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  #1  
Old 12-06-19, 05:47 PM
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Anjoucollector Anjoucollector is offline
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Default South Lancashire Regiment jacket

Good evening,

I have found this jacket of a South Lancashire Regiment's officer. No label inside. Is it possible to date it ? Thank you

Laurent
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  #2  
Old 12-06-19, 09:00 PM
cbuehler cbuehler is offline
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It could be 1930s through early 1950s, just no way to be certain, although I would lean more towards the earlier of this range. The Barathea cloth it is made from started to become more popular for uniforms in the 30s and on. Seldom seen before then.

CB
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Old 15-06-19, 09:39 AM
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The absence of pleats on the chest pockets indicates it’s a pattern of the 1930s as cbuehler has suggested. In all other respects it matched the pattern first introduced in 1896, when it was added to the wardrobe required of an infantry officer alongside the slightly earlier red (the shade was more red than scarlet) patrol jacket, which was cut identically. In 1902 the red version was discontinued and replaced by a knee length frock-coat, leaving just the blue patrol jacket. WW1 led to the demise of much uniform outside of drab khaki other than in the Colonies and Dominions, but in the 1930s, especially in the lead up to the Coronation of King George VI, it was felt that simple and relatively inexpensive ‘blue patrols’ should be reintroduced. Other than for the Foot Guards, who had always favoured pockets without pleats, it was only the 1930s version of the general pattern blue patrol jacket that was without pleats, both the earlier (1896) and the later (1949) version had pleated chest pockets. The Highland Light Infantry had their own unique pattern, as did Rifle regiments, and in general the Scottish regiments all favoured a cut-away front. The use of barathea cloth was copied directly from the Foot Guards.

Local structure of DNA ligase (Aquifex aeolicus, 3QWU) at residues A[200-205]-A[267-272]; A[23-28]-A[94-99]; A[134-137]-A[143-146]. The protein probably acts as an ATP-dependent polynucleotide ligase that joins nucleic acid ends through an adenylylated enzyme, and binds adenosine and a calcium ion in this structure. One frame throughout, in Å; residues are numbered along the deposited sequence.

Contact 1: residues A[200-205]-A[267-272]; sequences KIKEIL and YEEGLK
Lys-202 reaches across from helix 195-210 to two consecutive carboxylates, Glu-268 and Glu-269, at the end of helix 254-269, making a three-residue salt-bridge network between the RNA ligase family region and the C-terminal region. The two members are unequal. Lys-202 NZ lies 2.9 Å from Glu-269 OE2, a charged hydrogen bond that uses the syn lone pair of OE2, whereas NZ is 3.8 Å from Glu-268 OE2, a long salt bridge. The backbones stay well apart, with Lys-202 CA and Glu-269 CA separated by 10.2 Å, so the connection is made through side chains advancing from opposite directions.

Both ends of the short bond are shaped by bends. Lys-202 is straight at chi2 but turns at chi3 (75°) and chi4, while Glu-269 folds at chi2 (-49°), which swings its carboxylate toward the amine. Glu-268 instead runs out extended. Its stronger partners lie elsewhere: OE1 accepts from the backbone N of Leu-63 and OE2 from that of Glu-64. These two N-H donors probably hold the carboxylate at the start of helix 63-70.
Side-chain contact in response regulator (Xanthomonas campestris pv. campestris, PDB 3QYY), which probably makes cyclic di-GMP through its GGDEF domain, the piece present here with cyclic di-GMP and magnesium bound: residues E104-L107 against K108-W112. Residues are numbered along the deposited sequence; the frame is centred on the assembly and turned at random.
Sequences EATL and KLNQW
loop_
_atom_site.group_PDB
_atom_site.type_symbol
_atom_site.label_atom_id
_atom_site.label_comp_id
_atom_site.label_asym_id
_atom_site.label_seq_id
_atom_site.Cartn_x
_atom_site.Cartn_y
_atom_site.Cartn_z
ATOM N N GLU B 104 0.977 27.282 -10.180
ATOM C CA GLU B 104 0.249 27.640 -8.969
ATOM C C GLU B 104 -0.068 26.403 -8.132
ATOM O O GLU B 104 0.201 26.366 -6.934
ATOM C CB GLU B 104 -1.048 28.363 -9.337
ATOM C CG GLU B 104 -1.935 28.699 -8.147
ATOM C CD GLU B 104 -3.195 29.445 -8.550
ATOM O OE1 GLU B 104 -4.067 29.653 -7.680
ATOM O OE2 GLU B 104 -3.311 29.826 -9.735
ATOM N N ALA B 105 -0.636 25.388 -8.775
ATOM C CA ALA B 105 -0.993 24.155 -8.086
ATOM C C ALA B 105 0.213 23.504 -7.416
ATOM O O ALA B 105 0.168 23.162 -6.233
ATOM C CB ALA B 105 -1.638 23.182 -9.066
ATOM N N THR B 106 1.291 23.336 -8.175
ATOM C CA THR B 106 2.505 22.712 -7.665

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Last edited by Toby Purcell; 15-06-19 at 10:11 AM.
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Old 15-06-19, 10:21 AM
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Thank you for your very precise reply
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